This is the second installment of our lessons on flight. You can read about our first portion (which covers the four forces of flight and kites) in this post.
Hot Air Balloons, Airships, and Parachutes
Next in the human flight story is the hot air balloon. After reading Yasuda’s chapter on hot air balloons, airships, and parachutes, we tried creating our own hot air balloon. We failed, but it was fun and exciting enough to be worth your effort, even if it doesn’t work. Though Yasuda offered one option in her book, ‘Love objected to it because it relied on a hair dryer to work; he argued that it would confuse the matter by including blowing air in the process of causing the balloon to rise. While modern balloonists may use fans to help initially fill their balloons, the blowing air is not the mechanism that causes the balloon to rise. Continue reading →
We just finished an awesome six weeks of studying some really cool topics that my kids wanted to learn more about. Today I thought I’d share the fun we had studying knights and castles.
Books were a big part of our study, though I tried to include as much hands-on as I possibly could. (I’ll include a description of how we used the different books below for your perusal, along with a quick-reference list of all our resources at the end. Our read-aloud stories–featuring King Arthur and Robin Hood–are listed and described at the very bottom of the post, below the reference list.) Continue reading →
As we wade through history, I’m doing my best at a regional/chronological progression—a bit like a mastery-spiral approach. I’m attempting to spend several lessons exploring one particular period of a culture, then circling around to see what surrounding cultures were doing at the same time. After we circle around a region for a while, touching on the same cultures again and again over time, we can take a break to jump to far-flung regions of the world and see how they were developing during the same time span. It sounds logical, right? Well, we’ll see how it goes.
After learning about prehistoric humans and the transition to farming and city life, we moved on to study ancient Sumer. Here were the highlights of our study:
We got an overview of Sumerian life and historic contributions by reading in our Usborne Ancient History Encyclopedia. This University of Chicago interactive website also provides a fun look at life in Ancient Mesopotamia and how archaeologists work.
We did some map work and pondered the many contributions of Sumerians using this mom-made worksheet: First Civilization -Sumer.
We read Ludmila Zeman’s illustrated version of Gilgamesh to get a glimpse into the lives and beliefs of folks in ancient Sumer.
Our ziggurats were very colorful!
We did some ziggurat research and reading, primarily by wandering around this website.
We pondered ziggurat construction using wooden blocks to show how a ziggurat looked. We also talked about how cities gradually became raised tells (or tels, as I always saw it before now).
We made our own ziggurats out of card stock. If you want to do the same, you’ll need some graduated squares. (I used my paper cutter to make squares of 8, 6, 4, and 2 inches. You’ll need to use two sheets of standard-size paper.) Your budding ruler-user can make a line ¾ inch from the edge of each side. You’ll slit each corner and fold on the lines to make a ¾ inch high square platform. (You may want to make your top layer only ½ inch high–like the one on the left–to make the folding easier.) My kids chose to decorate their papers first—colorful ziggurats are much more exciting. We simply used tape to hold the corners together and secure one layer to the next. If you wanted to be really detailed you could add a pair of stair-stringers–only upside-down, fitted into the steps of the ziggurat–with a piece across them to create a ramp on which to draw a gazillion tiny steps going up the side.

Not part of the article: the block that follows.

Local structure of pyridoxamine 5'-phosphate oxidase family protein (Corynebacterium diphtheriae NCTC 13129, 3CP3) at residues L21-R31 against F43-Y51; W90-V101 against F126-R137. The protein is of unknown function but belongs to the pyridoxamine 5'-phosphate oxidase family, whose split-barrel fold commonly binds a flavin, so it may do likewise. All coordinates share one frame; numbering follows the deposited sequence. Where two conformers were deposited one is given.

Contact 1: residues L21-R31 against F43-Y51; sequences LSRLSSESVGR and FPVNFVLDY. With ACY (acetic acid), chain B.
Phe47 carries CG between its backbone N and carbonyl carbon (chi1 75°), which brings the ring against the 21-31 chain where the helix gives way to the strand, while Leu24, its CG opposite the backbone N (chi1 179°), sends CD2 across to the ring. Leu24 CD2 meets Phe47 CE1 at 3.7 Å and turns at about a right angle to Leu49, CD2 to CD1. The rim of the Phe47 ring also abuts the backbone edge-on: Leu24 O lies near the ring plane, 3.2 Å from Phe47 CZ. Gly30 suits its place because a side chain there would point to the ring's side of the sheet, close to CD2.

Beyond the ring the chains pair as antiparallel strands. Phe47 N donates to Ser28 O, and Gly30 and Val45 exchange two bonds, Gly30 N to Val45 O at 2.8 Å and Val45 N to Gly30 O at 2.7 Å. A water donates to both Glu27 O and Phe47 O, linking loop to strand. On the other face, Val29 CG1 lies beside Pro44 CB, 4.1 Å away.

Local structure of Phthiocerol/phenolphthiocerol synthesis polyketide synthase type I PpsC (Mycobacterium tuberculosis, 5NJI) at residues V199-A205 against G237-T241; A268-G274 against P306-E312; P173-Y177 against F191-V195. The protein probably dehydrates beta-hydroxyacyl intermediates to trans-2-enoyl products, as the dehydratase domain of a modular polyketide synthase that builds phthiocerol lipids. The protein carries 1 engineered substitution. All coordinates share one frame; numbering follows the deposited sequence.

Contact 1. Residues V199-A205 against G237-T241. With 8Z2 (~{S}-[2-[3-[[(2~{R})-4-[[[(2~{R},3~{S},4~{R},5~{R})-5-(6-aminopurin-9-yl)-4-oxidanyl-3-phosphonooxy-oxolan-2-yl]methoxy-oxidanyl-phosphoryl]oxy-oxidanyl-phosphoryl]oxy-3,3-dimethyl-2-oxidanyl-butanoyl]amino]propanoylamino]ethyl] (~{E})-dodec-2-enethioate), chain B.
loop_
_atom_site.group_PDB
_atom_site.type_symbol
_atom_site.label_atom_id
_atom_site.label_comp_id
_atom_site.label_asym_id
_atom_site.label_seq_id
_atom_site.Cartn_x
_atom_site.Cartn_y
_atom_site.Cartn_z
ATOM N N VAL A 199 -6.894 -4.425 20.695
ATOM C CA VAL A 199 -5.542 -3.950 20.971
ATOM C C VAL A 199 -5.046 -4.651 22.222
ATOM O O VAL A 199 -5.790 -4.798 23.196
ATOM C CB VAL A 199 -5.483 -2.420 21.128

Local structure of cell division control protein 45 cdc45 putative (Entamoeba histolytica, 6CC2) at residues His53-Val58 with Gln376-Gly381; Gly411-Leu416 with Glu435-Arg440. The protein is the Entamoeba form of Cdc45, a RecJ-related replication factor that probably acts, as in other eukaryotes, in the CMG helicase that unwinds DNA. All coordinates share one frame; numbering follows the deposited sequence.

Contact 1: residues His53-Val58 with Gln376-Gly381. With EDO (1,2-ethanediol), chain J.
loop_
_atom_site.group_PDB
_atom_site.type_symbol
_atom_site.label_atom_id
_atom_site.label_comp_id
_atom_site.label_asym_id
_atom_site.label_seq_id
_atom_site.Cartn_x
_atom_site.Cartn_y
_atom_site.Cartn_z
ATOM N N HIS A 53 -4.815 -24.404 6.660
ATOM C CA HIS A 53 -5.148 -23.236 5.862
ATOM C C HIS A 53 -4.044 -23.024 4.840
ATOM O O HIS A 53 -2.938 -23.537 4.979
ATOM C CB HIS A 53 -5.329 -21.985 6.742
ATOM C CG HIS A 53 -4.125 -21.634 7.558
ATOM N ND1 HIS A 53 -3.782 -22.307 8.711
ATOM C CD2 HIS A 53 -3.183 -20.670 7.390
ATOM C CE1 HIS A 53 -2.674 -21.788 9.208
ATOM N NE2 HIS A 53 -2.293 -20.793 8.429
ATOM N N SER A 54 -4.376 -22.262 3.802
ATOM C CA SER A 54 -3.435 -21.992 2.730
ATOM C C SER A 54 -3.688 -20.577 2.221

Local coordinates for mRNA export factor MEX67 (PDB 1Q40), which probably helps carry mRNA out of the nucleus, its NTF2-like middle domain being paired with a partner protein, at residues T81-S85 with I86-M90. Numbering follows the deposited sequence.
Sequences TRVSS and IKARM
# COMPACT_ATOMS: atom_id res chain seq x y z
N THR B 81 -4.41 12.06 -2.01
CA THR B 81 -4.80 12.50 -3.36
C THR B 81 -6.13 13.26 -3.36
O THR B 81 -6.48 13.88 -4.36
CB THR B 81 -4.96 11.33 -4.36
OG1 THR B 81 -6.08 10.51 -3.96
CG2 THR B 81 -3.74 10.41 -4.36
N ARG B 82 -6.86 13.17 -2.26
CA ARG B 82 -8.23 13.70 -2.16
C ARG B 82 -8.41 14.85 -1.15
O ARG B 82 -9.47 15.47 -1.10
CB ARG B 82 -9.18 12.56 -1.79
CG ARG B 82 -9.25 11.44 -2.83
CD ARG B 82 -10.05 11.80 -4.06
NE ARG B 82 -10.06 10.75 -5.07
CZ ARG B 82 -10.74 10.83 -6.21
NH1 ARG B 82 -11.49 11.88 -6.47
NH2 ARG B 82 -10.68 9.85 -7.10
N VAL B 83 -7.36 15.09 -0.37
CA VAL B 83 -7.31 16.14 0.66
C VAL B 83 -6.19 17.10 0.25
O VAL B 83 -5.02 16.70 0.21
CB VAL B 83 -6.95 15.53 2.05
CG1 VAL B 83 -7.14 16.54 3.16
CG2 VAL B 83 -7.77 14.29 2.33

We read about cuneiform. I did a bunch of cuneiform research and condensed my findings into kid-sized bites. (You can enjoy the fruit of my labor via the link below this section.) For our first round, we read about cuneiform and inspected the examples of how it changed over time.
The kids thought it was pretty fun to translate the cuneiform message.
We translated cuneiform. I used a cuneiform-style alphabet I found online (on this teacher’s blog) to make a page for the kids to decode. (This is also included in the PDF packet linked below. The message reads: “Cuneiform means wedge shaped. The Sumerians invented writing.”) To make this a bit simpler because my kids are young, I had each of them decode half of the message. They thought they were pretty cool, “translating” cuneiform symbols to read the message.
We wrote our own cuneiform. Using the cuneiform alphabet sheet from the last activity, each of the kids wrote their name in cuneiform. Then I had each of them pick three words to depict, creating their own cuneiform-style symbols. They drew a simple image for each word, changed it to all lines and wedges, turned it sideways, and further simplified it, imitating the real changes to cuneiform writing. (The worksheet we used is also included in the link below.)
Our finished clay tablets and our very-authentic-looking stylus
We made clay tablets. I was going to have the kids dig up clay in the yard for uber-authenticity, but it happened to be thunderstorming when we got to this lesson, so thankfully I had air-dry clay as a backup. Since we were also unable to look for sticks to use as styluses, I substituted those no-roll triangle-shaped crayons, which worked respectably. Each kid chose one or two cuneiform symbols to inscribe on their clay tablet. It’s harder than it looks to get those lines and wedges—the kids had a hard time remembering to make sure the point of the crayon was down rather than the flat side and understanding how to press the crayon down to make a line without squashing the whole crayon into the clay. They practiced once or twice before making the final product.
Here’s a PDF of my packet for Cuneiform–background reading, translation, and invention.
In studying history with my young kids, I decided to start with the earliest people. Stone Age people offered lots of opportunities for hands-on study, which is just what I wanted for history in the early elementary years. In case you’re looking for ideas, here are our highlights:
Introduction and Overview
I generated my own 11-page Wall Timeline for the longest wall I had available in our work area. Though I would love to have all years equal in order to show a more accurate perspective on time, it just isn’t practical. To highlight my scale changes, I used different colors on my timeline for each period. I then explained to my kids that studying history is like studying the world around us: things that are near us look much bigger and more detailed than those that are far away, even though we know that if we were to go far away, things would have the same dimensions and level of detail.
Timelines and Scales
We made a few of our own timelines—for our day, for our week, for our lives—in order to see how and why you would change the scale of your timeline, and how the scale and scope also determine the types of events you would include.